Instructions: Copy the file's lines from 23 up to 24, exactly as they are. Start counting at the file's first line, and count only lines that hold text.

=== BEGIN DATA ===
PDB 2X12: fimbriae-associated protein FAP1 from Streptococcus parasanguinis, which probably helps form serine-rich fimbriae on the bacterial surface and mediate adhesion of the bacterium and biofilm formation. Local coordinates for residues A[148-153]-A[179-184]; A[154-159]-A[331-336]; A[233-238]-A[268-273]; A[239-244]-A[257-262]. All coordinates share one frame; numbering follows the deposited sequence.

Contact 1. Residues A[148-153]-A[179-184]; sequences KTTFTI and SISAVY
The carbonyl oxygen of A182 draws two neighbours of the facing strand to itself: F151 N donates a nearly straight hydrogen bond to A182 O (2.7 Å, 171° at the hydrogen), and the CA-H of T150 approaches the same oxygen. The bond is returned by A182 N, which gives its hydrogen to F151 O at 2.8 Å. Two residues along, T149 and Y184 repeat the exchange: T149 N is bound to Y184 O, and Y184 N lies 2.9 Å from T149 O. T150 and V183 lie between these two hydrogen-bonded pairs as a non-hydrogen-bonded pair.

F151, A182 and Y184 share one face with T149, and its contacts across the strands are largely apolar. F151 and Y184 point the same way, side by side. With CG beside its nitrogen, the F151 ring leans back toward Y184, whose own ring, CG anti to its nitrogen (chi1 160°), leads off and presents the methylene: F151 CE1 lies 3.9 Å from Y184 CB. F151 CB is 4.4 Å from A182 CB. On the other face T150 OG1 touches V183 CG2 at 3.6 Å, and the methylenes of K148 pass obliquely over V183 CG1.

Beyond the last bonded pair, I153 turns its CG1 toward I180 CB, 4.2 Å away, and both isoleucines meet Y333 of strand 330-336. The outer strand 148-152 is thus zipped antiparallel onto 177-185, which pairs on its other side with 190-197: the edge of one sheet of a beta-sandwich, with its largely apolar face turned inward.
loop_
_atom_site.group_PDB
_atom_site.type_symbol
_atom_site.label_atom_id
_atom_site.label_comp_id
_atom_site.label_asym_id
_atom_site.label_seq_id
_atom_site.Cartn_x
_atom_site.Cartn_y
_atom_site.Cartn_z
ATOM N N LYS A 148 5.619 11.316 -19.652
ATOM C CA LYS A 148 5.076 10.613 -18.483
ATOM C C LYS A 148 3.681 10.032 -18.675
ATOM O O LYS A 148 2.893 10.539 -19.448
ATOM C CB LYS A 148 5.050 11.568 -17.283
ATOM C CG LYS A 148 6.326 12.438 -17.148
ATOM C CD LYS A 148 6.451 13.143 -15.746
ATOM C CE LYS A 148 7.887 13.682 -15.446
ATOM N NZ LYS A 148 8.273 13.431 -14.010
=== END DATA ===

ATOM C CE LYS A 148 7.887 13.682 -15.446
ATOM N NZ LYS A 148 8.273 13.431 -14.010